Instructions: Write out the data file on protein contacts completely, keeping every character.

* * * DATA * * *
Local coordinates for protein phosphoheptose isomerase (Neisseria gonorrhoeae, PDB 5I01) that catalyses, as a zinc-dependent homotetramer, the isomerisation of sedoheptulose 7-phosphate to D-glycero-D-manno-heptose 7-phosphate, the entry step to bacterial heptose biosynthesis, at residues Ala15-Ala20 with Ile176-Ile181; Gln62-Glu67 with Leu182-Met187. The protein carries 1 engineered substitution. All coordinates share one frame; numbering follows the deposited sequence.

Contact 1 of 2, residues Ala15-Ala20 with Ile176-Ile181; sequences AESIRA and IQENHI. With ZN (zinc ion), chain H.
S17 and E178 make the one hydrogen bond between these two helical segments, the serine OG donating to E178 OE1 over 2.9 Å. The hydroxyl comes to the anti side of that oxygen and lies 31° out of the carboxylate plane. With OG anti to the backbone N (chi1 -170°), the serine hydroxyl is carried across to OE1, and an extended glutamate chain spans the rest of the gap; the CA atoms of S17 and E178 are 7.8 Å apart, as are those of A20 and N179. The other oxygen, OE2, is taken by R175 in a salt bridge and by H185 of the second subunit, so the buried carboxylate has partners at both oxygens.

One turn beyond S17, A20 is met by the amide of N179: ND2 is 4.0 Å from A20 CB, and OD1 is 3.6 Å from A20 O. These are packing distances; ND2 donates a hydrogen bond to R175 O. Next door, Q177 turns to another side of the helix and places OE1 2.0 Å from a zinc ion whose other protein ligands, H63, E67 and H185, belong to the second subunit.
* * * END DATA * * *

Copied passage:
Local coordinates for protein phosphoheptose isomerase (Neisseria gonorrhoeae, PDB 5I01) that catalyses, as a zinc-dependent homotetramer, the isomerisation of sedoheptulose 7-phosphate to D-glycero-D-manno-heptose 7-phosphate, the entry step to bacterial heptose biosynthesis, at residues Ala15-Ala20 with Ile176-Ile181; Gln62-Glu67 with Leu182-Met187. The protein carries 1 engineered substitution. All coordinates share one frame; numbering follows the deposited sequence.

Contact 1 of 2, residues Ala15-Ala20 with Ile176-Ile181; sequences AESIRA and IQENHI. With ZN (zinc ion), chain H.
S17 and E178 make the one hydrogen bond between these two helical segments, the serine OG donating to E178 OE1 over 2.9 Å. The hydroxyl comes to the anti side of that oxygen and lies 31° out of the carboxylate plane. With OG anti to the backbone N (chi1 -170°), the serine hydroxyl is carried across to OE1, and an extended glutamate chain spans the rest of the gap; the CA atoms of S17 and E178 are 7.8 Å apart, as are those of A20 and N179. The other oxygen, OE2, is taken by R175 in a salt bridge and by H185 of the second subunit, so the buried carboxylate has partners at both oxygens.

One turn beyond S17, A20 is met by the amide of N179: ND2 is 4.0 Å from A20 CB, and OD1 is 3.6 Å from A20 O. These are packing distances; ND2 donates a hydrogen bond to R175 O. Next door, Q177 turns to another side of the helix and places OE1 2.0 Å from a zinc ion whose other protein ligands, H63, E67 and H185, belong to the second subunit.